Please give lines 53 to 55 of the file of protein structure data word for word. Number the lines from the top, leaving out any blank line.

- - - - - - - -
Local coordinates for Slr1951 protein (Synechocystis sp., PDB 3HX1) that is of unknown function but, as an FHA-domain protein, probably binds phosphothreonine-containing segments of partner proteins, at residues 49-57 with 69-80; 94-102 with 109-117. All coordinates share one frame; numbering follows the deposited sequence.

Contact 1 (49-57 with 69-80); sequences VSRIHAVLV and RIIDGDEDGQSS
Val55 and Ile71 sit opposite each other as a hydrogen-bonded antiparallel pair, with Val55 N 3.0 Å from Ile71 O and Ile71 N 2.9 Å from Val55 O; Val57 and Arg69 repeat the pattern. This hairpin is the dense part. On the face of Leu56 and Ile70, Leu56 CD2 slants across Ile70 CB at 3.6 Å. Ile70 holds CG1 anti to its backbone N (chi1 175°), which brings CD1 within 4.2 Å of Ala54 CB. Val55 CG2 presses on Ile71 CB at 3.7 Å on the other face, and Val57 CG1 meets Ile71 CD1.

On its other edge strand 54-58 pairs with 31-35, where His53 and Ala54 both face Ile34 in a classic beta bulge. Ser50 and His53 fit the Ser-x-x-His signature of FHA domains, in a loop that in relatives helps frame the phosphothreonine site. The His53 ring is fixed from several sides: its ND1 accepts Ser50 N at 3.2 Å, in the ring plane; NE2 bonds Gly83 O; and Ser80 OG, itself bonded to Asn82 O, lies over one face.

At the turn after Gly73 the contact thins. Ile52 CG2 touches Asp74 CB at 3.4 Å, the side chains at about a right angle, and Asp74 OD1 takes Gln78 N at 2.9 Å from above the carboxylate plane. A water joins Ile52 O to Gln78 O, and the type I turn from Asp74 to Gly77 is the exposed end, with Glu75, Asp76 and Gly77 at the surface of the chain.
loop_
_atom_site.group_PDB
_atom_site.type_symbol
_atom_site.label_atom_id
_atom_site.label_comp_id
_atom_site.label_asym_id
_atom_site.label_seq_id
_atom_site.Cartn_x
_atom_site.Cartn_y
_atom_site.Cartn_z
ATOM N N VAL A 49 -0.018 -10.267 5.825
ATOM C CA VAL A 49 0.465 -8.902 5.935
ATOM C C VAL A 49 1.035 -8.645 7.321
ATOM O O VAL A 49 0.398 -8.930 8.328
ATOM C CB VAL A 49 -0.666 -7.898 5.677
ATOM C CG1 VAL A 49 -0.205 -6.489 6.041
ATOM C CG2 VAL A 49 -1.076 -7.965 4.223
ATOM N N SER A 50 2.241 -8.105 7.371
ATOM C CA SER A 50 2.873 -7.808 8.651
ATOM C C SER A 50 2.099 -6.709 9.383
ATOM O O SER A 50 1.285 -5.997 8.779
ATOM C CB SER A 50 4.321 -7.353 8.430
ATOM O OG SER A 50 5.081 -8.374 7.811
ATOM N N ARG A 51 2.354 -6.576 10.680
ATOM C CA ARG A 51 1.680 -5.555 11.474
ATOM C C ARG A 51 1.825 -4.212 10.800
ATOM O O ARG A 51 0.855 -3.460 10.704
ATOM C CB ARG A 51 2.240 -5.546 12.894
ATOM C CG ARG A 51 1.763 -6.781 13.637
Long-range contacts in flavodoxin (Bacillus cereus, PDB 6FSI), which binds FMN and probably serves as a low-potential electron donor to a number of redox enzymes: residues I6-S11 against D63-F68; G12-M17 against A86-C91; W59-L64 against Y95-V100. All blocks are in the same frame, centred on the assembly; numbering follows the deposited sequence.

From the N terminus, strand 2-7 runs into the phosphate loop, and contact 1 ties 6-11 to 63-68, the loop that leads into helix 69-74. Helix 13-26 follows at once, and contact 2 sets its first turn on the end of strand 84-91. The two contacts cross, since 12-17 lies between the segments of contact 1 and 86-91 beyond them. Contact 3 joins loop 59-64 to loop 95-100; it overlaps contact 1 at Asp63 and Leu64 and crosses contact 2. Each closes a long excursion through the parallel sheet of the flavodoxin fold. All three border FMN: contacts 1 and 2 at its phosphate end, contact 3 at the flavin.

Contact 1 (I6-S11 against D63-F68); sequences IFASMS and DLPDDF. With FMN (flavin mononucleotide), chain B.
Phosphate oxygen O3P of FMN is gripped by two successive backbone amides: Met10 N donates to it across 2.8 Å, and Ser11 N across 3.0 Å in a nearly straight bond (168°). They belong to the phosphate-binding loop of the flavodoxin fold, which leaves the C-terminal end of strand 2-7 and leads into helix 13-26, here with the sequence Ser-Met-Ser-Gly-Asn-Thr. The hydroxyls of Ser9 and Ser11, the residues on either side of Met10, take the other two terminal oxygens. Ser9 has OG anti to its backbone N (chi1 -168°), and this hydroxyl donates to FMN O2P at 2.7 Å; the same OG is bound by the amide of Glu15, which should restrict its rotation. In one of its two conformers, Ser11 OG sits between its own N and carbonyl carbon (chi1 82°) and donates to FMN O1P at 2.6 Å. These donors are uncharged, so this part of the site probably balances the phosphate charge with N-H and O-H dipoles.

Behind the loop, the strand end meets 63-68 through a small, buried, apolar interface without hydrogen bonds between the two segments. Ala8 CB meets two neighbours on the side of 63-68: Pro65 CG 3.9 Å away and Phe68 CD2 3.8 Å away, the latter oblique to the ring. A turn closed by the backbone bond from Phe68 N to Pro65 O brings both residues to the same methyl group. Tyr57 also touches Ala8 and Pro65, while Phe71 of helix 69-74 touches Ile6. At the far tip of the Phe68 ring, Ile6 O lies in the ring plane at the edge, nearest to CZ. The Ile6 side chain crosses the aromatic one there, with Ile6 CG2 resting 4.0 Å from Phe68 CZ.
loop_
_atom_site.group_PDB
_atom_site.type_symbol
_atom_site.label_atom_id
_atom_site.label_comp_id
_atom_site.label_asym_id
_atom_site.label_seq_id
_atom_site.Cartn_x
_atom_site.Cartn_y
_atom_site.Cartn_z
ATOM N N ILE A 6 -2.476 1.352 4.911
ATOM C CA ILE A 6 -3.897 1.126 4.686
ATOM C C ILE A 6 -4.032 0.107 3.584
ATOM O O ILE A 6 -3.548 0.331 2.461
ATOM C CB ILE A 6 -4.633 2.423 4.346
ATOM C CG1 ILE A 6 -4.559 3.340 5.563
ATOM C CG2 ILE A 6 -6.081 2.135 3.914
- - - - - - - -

ATOM O O ILE A 6 -3.548 0.331 2.461
ATOM C CB ILE A 6 -4.633 2.423 4.346
ATOM C CG1 ILE A 6 -4.559 3.340 5.563